Updated October 17, 2017 We've all seen some pretty incredible wearable tech. From Google Glass to light up dresses, a huge part of the future of technology obviously lies within fashion. Now add Anrealage Monte Z sneakers to the list.
In some pretty dope promotional pictures and videos, the two brands show how when you scan the sneakers onto your phone, the logo jumps out accompanied by the music stylings of Japanese rock band Sakanaction. It's pretty basic, but an interesting step in using AR to push out information and branding.
AR stints in fashion have involved virtual dressing rooms — from Converse's The Sampler to Topshop's VR experience. An AR fashion show during February's Fashion Week brought up virtual tags as models walked by, giving additional information about the clothing. And recently Momofuku's David Chang teamed up Nike using AR to help buyers locate how to buy its Nike SB Dunk High Pro Momofuku shoes— even though the sneakers didn't launch any AR images.
Virtual reality (VR) too, is stitching its way into the fashion world, with eBay launching a virtual department store. VR, however, has some drawbacks, relying on headsets to view the virtual imagery. With AR, smartphones can just launch the camera app and start. Still, these are early days with AR.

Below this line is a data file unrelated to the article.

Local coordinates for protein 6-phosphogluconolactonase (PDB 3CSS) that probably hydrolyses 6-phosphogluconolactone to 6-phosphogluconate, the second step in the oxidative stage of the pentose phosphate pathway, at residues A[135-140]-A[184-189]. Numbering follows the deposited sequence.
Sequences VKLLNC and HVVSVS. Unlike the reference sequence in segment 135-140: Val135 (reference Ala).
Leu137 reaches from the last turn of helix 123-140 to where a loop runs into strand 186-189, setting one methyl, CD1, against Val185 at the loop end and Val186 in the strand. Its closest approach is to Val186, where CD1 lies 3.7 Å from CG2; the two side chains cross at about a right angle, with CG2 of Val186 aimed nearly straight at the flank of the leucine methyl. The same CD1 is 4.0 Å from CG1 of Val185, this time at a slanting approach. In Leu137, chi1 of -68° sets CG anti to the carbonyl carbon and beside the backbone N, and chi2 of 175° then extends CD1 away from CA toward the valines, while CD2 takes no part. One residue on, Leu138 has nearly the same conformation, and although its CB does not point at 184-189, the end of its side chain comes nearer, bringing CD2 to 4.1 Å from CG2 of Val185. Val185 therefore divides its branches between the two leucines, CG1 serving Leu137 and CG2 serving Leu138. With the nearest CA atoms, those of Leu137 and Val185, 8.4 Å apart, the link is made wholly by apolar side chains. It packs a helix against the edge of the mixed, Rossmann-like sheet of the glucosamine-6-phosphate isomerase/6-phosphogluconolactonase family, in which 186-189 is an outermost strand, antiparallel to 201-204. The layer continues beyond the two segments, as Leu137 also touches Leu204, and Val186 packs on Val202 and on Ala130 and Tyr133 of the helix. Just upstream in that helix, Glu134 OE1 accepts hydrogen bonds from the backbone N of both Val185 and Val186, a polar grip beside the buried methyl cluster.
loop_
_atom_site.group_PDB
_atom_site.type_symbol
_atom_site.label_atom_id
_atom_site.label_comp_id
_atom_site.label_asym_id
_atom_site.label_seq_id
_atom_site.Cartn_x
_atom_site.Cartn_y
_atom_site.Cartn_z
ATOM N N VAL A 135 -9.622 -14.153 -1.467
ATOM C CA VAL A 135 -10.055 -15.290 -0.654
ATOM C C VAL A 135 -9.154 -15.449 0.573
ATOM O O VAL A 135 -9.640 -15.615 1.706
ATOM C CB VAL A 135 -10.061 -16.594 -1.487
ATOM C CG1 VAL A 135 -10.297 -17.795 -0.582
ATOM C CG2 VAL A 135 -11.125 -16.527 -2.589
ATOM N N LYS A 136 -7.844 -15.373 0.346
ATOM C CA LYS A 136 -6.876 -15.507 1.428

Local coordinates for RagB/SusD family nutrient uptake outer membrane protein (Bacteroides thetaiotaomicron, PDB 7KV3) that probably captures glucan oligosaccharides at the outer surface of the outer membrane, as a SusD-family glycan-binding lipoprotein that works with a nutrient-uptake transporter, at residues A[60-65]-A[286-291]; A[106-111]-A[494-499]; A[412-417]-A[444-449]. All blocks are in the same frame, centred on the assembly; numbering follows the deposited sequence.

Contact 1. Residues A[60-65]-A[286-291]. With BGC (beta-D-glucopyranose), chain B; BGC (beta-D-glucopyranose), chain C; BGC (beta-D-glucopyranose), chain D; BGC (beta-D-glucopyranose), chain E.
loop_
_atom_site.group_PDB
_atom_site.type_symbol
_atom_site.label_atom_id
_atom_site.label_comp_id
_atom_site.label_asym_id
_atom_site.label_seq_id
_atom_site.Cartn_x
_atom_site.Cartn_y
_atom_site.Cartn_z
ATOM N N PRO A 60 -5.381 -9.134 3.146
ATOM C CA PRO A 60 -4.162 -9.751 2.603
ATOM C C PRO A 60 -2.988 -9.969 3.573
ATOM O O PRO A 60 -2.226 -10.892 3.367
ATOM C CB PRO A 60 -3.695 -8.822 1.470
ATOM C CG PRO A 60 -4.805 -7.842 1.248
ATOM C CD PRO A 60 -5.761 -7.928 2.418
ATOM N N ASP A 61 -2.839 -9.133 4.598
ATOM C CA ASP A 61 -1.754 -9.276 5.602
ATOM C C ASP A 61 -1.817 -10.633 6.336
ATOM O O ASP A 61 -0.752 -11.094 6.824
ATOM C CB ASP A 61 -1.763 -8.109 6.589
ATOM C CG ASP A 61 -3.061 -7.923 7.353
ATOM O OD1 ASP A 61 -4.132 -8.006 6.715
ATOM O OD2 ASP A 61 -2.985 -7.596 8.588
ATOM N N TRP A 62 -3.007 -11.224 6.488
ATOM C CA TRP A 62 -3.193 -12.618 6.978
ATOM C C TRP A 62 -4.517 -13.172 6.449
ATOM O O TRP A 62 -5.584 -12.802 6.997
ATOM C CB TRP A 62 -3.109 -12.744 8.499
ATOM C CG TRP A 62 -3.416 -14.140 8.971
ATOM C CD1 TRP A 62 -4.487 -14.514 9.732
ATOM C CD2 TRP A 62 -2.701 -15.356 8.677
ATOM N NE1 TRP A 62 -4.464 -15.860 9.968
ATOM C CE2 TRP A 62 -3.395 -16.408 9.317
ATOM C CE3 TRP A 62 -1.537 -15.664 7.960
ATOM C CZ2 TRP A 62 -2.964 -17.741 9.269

Apparently, in the case of the Anrealage Monte Z, the AR only shows up on the left foot and even there reportedly doesn't work super great with the logo only popping up half the time, according to Mashable. The app also takes up 300MB of space: not ideal for those with older model phones.
The shoe itself comes in two designs — all white or black and white. The holes for the sneaker's laces are all over the place, so you can come up with different designs from a basic criss cross to fancy stars. (The company has 'How To's' on its web site.)
As for buying them — price is not an object, as apparently the company hasn't made them available on its site as of yet. And in fact — Onitsuka seems to have pulled the sneaker from its site. So when — or if — that option shifts to true reality, we'll let our readers know.
-Amber Wang recently wrote about AR college acceptance letters for GearBrain.